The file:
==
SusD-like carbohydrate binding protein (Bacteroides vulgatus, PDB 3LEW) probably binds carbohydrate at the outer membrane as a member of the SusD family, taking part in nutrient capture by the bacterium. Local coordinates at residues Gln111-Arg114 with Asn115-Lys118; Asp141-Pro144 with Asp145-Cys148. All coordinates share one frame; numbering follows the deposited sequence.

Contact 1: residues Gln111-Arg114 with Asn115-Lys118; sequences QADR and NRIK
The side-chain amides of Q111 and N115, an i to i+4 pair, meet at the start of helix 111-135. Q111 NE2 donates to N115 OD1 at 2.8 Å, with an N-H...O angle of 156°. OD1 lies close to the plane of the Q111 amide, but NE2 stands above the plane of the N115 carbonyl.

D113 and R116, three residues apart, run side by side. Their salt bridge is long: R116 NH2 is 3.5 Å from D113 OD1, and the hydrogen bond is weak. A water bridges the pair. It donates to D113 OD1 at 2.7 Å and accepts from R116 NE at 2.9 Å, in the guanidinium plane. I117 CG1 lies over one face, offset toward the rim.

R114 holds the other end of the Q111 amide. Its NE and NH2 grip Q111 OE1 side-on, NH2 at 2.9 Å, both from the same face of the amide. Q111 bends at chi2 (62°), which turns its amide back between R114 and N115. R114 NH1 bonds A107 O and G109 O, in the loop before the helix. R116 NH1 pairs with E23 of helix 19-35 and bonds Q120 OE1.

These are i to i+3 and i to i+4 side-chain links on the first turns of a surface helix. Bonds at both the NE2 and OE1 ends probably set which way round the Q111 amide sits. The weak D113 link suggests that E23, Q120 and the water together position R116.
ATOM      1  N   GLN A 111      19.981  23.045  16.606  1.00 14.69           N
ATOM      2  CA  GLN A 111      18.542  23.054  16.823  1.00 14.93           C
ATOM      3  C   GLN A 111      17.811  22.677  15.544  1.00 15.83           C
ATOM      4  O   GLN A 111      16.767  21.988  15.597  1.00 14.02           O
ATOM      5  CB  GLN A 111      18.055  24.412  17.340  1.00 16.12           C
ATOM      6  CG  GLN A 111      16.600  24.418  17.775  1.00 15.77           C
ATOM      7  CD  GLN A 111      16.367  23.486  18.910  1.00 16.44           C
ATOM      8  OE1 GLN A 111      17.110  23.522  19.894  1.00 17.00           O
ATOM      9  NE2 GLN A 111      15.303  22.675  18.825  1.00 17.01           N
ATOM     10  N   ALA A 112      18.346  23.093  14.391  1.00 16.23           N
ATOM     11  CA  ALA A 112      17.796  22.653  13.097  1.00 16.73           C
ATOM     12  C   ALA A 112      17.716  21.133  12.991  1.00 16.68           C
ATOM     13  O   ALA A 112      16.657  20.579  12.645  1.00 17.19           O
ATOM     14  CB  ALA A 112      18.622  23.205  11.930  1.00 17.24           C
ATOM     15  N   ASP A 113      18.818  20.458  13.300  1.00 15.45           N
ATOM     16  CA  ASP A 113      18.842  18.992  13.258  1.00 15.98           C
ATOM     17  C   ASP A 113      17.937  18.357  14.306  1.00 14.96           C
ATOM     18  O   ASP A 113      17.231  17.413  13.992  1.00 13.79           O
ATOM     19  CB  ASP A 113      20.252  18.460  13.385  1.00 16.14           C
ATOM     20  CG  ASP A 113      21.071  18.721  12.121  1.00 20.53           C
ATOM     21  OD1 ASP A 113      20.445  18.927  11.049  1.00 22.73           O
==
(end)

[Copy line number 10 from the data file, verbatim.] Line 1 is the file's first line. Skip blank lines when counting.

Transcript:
ATOM      4  O   GLN A 111      16.767  21.988  15.597  1.00 14.02           O